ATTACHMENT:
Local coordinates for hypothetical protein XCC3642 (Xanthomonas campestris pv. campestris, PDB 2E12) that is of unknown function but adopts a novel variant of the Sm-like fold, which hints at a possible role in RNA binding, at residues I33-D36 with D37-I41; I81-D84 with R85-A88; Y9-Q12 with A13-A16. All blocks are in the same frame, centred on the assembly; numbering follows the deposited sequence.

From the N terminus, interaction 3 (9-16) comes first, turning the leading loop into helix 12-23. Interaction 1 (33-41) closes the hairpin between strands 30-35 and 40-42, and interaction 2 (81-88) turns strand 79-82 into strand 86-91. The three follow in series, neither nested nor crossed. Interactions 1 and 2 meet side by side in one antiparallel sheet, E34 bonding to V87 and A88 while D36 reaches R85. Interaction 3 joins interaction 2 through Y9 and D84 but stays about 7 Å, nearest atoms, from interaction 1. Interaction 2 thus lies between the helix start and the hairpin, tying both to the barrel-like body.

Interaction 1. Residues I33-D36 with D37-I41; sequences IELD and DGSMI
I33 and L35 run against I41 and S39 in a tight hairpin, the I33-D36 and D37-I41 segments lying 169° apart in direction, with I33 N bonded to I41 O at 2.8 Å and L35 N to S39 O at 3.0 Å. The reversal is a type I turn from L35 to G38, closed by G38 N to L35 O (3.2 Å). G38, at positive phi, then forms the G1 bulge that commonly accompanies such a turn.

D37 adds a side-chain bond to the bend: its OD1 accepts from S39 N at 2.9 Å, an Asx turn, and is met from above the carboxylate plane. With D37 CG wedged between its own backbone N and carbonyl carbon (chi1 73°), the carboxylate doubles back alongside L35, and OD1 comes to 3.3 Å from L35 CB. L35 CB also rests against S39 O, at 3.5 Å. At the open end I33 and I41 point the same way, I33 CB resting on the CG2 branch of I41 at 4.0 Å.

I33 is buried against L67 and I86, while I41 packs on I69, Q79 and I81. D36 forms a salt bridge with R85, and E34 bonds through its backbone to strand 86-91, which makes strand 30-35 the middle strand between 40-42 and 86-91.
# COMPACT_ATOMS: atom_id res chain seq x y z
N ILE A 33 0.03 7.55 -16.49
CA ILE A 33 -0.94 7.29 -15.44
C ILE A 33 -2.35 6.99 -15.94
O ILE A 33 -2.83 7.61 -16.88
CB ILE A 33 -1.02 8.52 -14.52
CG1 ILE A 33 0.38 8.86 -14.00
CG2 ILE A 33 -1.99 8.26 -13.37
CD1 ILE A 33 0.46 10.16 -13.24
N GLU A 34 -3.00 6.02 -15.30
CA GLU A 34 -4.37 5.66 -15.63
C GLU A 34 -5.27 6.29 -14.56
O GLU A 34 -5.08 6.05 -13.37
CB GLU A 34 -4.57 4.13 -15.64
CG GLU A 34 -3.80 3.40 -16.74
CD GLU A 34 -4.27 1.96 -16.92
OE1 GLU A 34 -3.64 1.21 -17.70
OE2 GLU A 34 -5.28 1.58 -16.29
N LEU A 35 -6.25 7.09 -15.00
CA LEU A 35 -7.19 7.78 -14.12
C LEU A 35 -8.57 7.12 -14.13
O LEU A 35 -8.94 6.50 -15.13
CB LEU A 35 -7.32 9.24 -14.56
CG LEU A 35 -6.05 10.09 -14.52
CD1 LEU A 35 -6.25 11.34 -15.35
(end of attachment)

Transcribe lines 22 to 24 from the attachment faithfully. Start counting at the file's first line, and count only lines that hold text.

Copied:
CD GLU A 34 -4.27 1.96 -16.92
OE1 GLU A 34 -3.64 1.21 -17.70
OE2 GLU A 34 -5.28 1.58 -16.29